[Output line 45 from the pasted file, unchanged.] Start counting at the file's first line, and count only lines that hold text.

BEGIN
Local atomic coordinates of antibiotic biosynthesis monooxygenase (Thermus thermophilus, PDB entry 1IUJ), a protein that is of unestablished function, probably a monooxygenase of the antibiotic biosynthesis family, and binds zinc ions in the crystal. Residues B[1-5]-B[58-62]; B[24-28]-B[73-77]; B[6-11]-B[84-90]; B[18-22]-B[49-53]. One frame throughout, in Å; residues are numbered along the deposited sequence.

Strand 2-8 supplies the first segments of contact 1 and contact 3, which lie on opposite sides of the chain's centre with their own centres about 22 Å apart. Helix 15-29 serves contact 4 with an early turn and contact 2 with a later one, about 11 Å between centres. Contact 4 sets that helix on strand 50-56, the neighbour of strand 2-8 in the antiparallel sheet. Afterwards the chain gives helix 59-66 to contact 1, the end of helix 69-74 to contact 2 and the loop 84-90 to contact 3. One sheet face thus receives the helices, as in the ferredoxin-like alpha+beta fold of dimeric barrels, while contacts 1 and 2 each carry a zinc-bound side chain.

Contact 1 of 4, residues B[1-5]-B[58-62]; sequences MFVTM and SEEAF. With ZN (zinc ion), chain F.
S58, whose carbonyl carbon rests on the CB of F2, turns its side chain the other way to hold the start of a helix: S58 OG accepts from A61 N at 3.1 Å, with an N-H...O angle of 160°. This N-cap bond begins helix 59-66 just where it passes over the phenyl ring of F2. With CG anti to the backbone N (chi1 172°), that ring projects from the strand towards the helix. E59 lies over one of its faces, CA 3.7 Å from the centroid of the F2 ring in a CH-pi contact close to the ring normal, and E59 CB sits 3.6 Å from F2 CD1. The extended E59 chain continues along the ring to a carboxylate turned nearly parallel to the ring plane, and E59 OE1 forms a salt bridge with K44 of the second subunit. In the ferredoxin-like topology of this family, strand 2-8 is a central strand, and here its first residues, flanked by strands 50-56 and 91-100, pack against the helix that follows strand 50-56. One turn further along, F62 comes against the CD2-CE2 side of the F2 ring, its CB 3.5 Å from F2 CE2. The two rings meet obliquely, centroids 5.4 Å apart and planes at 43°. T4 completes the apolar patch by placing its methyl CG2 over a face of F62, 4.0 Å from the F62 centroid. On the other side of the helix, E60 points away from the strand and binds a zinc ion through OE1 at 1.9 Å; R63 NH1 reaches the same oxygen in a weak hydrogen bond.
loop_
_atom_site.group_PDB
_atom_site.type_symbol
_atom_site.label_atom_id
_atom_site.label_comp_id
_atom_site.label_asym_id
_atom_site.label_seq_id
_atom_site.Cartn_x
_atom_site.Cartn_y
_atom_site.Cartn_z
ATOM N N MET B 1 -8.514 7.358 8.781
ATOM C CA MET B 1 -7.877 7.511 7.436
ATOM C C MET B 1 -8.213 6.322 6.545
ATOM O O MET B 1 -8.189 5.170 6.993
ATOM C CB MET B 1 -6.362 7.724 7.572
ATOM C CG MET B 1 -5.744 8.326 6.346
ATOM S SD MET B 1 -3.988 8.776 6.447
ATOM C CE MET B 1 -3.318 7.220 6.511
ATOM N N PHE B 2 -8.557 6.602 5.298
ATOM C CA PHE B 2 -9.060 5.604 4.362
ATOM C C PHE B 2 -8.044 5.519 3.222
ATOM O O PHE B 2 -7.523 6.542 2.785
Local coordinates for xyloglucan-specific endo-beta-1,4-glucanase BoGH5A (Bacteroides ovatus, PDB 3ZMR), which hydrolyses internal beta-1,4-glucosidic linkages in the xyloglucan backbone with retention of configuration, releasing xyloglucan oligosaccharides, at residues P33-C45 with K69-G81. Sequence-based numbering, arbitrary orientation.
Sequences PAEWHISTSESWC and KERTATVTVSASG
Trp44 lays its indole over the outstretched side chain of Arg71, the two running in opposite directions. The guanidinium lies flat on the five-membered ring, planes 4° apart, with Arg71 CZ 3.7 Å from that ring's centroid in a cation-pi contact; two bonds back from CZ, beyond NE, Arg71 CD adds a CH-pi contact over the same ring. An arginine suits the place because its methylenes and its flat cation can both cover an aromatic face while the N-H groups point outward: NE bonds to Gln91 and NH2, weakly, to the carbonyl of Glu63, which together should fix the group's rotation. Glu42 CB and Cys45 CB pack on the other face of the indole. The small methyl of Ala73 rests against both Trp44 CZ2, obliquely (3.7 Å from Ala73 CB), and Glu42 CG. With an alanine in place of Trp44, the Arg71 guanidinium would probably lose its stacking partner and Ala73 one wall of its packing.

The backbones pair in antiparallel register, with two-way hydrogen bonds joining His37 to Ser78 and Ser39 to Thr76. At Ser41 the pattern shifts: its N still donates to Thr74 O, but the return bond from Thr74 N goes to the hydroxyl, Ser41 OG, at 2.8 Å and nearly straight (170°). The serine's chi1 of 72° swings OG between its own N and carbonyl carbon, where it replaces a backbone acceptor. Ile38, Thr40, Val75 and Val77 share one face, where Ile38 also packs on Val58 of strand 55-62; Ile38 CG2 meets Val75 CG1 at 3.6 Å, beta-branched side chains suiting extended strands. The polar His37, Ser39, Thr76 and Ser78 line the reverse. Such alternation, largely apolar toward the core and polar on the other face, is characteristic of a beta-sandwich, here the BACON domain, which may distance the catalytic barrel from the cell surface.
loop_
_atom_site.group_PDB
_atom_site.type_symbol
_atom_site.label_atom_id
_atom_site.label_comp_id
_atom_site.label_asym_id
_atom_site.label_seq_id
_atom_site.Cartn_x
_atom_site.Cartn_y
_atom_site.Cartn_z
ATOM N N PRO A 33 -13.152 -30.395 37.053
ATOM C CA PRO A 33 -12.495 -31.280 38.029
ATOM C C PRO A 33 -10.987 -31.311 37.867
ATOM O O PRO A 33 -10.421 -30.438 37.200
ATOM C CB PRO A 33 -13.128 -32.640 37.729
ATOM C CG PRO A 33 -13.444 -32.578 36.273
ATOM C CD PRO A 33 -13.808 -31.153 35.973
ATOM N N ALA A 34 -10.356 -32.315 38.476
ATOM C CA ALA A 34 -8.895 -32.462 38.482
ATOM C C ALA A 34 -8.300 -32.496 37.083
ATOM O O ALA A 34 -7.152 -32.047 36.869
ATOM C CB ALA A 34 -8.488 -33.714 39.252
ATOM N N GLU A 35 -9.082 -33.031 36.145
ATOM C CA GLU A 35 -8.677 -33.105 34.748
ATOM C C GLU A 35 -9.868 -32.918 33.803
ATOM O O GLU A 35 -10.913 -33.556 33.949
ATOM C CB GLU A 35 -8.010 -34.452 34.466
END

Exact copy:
ATOM C CB PRO A 33 -13.128 -32.640 37.729